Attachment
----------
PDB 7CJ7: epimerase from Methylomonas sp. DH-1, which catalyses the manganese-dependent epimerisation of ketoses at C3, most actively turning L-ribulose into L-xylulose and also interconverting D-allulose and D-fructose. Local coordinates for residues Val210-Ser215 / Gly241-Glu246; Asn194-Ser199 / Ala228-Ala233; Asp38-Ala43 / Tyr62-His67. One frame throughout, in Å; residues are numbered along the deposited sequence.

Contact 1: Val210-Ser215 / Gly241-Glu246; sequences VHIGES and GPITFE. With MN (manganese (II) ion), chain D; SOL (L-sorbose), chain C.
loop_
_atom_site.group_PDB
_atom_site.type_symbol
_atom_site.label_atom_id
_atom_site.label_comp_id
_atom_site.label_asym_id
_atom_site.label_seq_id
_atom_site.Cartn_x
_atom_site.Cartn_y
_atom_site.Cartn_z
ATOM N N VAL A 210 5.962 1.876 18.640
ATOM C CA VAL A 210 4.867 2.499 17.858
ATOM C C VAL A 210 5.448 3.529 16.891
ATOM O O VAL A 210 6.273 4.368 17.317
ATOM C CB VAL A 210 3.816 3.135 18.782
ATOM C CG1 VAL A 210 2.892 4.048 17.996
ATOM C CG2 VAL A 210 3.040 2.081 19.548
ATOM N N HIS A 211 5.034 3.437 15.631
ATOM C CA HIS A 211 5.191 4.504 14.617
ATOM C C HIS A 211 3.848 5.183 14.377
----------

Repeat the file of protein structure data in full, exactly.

PDB 7CJ7: epimerase from Methylomonas sp. DH-1, which catalyses the manganese-dependent epimerisation of ketoses at C3, most actively turning L-ribulose into L-xylulose and also interconverting D-allulose and D-fructose. Local coordinates for residues Val210-Ser215 / Gly241-Glu246; Asn194-Ser199 / Ala228-Ala233; Asp38-Ala43 / Tyr62-His67. One frame throughout, in Å; residues are numbered along the deposited sequence.

Contact 1: Val210-Ser215 / Gly241-Glu246; sequences VHIGES and GPITFE. With MN (manganese (II) ion), chain D; SOL (L-sorbose), chain C.
loop_
_atom_site.group_PDB
_atom_site.type_symbol
_atom_site.label_atom_id
_atom_site.label_comp_id
_atom_site.label_asym_id
_atom_site.label_seq_id
_atom_site.Cartn_x
_atom_site.Cartn_y
_atom_site.Cartn_z
ATOM N N VAL A 210 5.962 1.876 18.640
ATOM C CA VAL A 210 4.867 2.499 17.858
ATOM C C VAL A 210 5.448 3.529 16.891
ATOM O O VAL A 210 6.273 4.368 17.317
ATOM C CB VAL A 210 3.816 3.135 18.782
ATOM C CG1 VAL A 210 2.892 4.048 17.996
ATOM C CG2 VAL A 210 3.040 2.081 19.548
ATOM N N HIS A 211 5.034 3.437 15.631
ATOM C CA HIS A 211 5.191 4.504 14.617
ATOM C C HIS A 211 3.848 5.183 14.377